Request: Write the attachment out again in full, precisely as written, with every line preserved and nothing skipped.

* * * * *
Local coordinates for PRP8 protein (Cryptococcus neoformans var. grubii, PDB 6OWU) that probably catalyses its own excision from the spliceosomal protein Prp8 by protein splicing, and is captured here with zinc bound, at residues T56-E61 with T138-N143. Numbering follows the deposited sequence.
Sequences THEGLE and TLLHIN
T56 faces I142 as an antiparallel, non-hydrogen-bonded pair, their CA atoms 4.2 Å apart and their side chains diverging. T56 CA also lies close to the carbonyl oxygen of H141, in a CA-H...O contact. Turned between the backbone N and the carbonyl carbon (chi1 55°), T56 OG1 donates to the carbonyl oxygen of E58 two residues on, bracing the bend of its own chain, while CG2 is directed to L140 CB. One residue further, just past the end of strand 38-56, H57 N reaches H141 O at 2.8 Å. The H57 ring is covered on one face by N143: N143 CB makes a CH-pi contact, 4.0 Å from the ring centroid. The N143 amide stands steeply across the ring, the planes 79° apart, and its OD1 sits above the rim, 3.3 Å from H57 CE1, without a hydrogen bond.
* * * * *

Local coordinates for PRP8 protein (Cryptococcus neoformans var. grubii, PDB 6OWU) that probably catalyses its own excision from the spliceosomal protein Prp8 by protein splicing, and is captured here with zinc bound, at residues T56-E61 with T138-N143. Numbering follows the deposited sequence.
Sequences THEGLE and TLLHIN
T56 faces I142 as an antiparallel, non-hydrogen-bonded pair, their CA atoms 4.2 Å apart and their side chains diverging. T56 CA also lies close to the carbonyl oxygen of H141, in a CA-H...O contact. Turned between the backbone N and the carbonyl carbon (chi1 55°), T56 OG1 donates to the carbonyl oxygen of E58 two residues on, bracing the bend of its own chain, while CG2 is directed to L140 CB. One residue further, just past the end of strand 38-56, H57 N reaches H141 O at 2.8 Å. The H57 ring is covered on one face by N143: N143 CB makes a CH-pi contact, 4.0 Å from the ring centroid. The N143 amide stands steeply across the ring, the planes 79° apart, and its OD1 sits above the rim, 3.3 Å from H57 CE1, without a hydrogen bond.